Noosa was one of the worst hit places in the nation for mortgage deferrals.
Noosa was one of the worst hit places in the nation for mortgage deferrals.

REVEALED: Qld regions hardest hit by mortgage stress

Queensland is home to nine of the top 10 Australian regions for mortgage deferrals.

Embattled tourism destinations are hardest hit by mortgage stress from COVID-19, analysis by credit reporting agency Equifax reveals.

Noosa, Surfers Paradise, Coolangatta, Mudgeeraba-Tallebudgera, Broadbeach-Burleigh, Southport and the Gold Coast Hinterland were the eight regions with the highest percentage of mortgage deferrals in Australia.

Cairns was 10th, with Tullamarine in Victoria the only non-Queensland region listed.

Equifax advisory and solutions boss Kevin James said mortgage deferrals were highest where COVID-19 had hit the tourism industry hardest.

"Tourism is a major industry for Queensland, and with international and domestic visitors curtailed during the pandemic, tourist hot spots have faced reduced occupancy rates, lower incomes and higher levels of unemployment leaving mortgage holders feeling the pinch," he said. "With the Queensland border beginning to reopen to parts of NSW and South Australia … we expect to see a bounce-back as tourism dollars start to flow back into the region."

Separate analysis by Digital Finance Analytics reveals tens of thousands of Queenslanders are financially stressed, with an increasing number struggling with loan repayments.

The data shows Toowoomba is the state's most financially stressed postcode, with 9661 people reporting varying degrees of concern. Mackay followed with 5772 people while postcode 4032, covering Aspley, Boondall, Carseldine, Geebung and Zillmere in Brisbane's north, was third with 5502.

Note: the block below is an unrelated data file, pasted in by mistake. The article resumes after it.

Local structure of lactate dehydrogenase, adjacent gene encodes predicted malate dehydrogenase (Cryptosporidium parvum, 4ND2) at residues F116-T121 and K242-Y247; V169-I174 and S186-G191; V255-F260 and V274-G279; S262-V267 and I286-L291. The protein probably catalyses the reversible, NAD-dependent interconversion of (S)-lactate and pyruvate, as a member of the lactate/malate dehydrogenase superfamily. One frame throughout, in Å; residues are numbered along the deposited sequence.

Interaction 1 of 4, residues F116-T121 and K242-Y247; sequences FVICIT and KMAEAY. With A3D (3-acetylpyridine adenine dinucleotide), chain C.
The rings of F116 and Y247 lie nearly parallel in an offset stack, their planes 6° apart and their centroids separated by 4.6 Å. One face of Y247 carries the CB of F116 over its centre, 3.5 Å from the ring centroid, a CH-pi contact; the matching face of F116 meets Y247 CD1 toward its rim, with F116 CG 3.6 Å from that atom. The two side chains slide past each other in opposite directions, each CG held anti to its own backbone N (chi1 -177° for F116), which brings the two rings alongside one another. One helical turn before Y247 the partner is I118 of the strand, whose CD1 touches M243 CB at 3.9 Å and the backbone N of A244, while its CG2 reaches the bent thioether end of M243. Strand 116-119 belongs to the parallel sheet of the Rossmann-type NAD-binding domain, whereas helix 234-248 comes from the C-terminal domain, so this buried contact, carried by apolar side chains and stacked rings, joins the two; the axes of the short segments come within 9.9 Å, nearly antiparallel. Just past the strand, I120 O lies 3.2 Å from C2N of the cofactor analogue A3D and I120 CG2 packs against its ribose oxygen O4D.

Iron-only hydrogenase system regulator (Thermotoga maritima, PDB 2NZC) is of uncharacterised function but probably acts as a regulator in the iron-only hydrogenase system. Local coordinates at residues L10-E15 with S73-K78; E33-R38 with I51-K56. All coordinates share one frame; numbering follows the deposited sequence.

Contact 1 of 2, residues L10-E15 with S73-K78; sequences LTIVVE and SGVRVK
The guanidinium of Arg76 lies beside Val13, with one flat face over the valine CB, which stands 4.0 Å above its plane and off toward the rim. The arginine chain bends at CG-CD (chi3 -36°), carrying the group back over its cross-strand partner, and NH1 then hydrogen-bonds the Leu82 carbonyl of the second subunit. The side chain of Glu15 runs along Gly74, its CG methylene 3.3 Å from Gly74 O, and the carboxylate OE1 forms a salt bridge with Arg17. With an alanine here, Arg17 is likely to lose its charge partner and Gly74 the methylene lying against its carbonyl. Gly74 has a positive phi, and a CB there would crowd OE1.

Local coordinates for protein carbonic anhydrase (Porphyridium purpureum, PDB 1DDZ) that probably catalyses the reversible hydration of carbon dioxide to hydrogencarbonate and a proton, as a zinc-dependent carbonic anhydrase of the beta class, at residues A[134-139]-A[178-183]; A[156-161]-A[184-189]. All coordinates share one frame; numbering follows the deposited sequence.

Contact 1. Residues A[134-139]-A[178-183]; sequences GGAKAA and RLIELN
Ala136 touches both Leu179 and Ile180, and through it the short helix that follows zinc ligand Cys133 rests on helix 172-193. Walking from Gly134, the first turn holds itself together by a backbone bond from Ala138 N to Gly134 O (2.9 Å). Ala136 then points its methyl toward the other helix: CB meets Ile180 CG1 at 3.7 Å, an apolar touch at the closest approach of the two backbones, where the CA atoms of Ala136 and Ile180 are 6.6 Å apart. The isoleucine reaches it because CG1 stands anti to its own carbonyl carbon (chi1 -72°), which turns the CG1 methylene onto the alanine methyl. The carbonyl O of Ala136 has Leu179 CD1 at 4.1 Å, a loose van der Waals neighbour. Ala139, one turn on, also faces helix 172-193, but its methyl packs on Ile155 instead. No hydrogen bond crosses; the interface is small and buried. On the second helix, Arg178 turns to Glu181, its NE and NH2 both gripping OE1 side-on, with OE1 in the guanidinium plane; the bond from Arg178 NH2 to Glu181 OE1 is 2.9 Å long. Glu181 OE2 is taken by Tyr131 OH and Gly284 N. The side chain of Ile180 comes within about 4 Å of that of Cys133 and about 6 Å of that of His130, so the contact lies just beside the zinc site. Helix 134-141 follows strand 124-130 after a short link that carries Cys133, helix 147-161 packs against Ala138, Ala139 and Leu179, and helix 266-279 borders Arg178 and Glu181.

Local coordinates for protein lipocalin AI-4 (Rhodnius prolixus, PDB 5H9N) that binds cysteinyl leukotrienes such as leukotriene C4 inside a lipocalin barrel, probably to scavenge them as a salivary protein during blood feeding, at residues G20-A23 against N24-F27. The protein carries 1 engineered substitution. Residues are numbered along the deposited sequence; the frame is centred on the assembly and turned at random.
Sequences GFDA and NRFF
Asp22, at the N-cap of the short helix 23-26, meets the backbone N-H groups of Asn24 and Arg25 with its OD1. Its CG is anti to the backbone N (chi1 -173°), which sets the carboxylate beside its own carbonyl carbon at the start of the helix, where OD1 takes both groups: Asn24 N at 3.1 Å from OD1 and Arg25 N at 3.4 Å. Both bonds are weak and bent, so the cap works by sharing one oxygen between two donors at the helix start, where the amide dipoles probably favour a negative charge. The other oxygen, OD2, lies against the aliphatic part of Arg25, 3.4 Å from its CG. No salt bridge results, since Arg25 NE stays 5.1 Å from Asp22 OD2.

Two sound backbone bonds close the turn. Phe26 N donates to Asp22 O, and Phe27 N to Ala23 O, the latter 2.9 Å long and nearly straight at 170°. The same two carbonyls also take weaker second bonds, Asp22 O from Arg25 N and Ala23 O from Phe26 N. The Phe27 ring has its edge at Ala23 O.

The Ipswich area had the fourth-highest rate of stress, with 4955 people struggling.

Surfers Paradise has also experienced a high number of mortgage deferrals.
Surfers Paradise has also experienced a high number of mortgage deferrals.

DFA principal Martin North said a quarter of those who had deferred mortgages would likely be forced to sell.

"Those are the ones who will be in some difficulty," he said. "The main pressure will come through after the summer. The autumn property season will be littered with … forced sales from financial pressure." 

Mr North predicted about half of mortgage holders who had lost income would need to change their loan terms while another 25 per cent would have no problems.

"We've got quite a few battlers, those who have always struggled with their finances, and things have just got worse now," he said. "We were already seeing mortgage stress rising before the virus hit - it's just accelerated it and this is unprecedented."

Mr North said mortgage stress had risen from 32 per cent in February to a record high of 40 per cent now.


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